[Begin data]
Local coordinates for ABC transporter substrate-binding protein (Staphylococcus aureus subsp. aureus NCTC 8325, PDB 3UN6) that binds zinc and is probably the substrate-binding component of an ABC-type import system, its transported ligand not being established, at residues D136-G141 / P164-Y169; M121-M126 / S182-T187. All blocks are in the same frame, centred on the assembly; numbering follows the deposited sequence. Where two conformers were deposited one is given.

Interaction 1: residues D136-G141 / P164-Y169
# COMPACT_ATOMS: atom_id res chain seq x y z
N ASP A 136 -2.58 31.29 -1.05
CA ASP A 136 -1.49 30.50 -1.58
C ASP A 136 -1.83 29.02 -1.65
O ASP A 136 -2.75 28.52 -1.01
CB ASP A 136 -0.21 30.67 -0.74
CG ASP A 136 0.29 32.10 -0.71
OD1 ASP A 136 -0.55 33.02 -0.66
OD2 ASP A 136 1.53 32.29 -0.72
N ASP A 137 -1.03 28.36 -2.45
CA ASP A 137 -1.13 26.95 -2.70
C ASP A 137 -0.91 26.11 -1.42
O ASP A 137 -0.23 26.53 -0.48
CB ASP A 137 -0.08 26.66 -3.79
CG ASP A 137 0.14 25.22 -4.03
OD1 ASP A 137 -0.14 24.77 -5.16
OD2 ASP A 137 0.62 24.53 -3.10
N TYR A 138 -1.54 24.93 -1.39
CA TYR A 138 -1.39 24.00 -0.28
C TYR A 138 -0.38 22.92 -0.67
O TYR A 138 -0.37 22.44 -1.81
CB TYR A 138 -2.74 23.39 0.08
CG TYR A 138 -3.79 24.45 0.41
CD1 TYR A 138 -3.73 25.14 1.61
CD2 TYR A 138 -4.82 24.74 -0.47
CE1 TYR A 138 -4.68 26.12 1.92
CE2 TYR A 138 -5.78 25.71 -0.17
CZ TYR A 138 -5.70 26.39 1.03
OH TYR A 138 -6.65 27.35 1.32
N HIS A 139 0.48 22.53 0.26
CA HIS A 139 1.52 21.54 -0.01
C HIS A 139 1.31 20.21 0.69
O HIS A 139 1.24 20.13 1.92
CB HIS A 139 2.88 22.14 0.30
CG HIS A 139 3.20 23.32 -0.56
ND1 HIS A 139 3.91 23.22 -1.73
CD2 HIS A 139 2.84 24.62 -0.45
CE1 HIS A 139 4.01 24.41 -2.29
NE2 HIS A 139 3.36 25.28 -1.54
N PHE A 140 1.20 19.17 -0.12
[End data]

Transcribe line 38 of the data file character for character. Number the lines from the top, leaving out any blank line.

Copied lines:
ND1 HIS A 139 3.91 23.22 -1.73